The predecessor to the Fürer algorithm, the Schönhage–Strassen algorithm, used fast Fourier transforms to compute integer products in time (in big O notation) and its authors, Arnold Schönhage and Volker Strassen, also conjectured a lower bound for the problem of . Here, denotes the total number of bits in the two input numbers. Fürer's algorithm reduces the gap between these two bounds: it can be used to multiply binary integers of length in time (or by a circuit with that many logic gates), where log*n represents the iterated logarithm operation. However, the difference between the and factors in the time bounds of the Schönhage–Strassen algorithm and the Fürer algorithm for realistic values of is very small.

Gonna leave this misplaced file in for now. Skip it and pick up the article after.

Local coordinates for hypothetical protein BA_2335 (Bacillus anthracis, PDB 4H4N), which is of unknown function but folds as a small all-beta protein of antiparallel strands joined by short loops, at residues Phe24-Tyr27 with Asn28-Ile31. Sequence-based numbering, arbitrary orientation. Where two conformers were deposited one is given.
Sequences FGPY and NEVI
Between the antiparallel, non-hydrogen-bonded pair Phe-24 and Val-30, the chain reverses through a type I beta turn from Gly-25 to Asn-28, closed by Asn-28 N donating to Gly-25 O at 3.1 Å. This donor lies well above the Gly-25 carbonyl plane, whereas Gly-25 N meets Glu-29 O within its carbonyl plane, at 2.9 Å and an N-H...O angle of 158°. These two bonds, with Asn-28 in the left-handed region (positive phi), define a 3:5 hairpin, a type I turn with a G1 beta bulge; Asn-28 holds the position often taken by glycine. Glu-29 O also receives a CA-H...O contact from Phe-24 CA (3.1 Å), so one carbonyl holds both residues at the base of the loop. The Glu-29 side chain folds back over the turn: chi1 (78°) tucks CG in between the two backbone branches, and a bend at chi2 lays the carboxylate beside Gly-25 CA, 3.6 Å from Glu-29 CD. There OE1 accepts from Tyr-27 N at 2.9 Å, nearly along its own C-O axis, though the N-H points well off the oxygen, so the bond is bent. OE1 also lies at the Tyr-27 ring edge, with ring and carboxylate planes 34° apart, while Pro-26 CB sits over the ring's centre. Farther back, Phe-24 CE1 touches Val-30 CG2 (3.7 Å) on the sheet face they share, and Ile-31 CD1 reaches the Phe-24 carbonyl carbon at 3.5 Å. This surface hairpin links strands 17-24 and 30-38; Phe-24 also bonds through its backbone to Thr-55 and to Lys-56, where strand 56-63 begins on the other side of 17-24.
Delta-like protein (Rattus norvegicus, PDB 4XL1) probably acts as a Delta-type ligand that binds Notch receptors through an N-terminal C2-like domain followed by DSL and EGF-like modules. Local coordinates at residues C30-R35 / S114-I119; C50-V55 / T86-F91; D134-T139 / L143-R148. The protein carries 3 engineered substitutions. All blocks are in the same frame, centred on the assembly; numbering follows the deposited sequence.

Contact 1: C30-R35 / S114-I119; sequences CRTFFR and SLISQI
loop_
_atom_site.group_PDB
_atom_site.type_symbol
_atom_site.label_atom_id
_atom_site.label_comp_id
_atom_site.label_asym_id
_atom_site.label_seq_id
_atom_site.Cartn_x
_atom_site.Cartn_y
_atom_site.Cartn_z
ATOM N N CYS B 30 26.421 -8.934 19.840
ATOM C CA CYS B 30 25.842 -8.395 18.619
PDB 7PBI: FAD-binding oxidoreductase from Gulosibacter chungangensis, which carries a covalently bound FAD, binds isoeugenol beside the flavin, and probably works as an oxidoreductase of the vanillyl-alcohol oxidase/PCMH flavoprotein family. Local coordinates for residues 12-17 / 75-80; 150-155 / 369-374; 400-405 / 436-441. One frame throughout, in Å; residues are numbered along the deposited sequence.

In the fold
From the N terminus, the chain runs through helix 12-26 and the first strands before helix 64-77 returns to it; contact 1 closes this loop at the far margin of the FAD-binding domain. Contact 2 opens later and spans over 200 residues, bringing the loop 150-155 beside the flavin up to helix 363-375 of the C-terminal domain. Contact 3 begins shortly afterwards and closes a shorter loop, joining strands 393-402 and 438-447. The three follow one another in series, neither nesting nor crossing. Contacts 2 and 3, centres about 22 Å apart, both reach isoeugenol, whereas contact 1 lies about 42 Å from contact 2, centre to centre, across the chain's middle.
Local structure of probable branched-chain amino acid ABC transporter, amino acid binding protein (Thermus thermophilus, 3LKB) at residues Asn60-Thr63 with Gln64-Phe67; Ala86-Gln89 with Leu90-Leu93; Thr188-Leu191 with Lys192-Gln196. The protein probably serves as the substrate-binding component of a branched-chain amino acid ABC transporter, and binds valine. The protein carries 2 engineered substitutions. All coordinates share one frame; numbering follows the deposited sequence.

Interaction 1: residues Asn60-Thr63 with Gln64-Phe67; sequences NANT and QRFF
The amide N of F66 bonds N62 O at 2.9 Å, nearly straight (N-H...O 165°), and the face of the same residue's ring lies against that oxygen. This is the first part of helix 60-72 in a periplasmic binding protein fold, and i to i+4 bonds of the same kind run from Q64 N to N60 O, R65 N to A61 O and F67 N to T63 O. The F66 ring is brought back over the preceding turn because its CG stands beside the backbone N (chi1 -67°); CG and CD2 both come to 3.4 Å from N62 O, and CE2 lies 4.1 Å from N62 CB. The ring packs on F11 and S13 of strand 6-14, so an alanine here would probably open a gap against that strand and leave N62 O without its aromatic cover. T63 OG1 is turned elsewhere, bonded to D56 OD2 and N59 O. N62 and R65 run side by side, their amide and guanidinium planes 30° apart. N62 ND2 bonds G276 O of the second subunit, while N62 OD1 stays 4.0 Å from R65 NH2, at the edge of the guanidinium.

In 2008, Anindya De, Chandan Saha, Piyush Kurur and Ramprasad Saptharishi gave a similar algorithm that relies on modular arithmetic instead of complex arithmetic to achieve the same running time.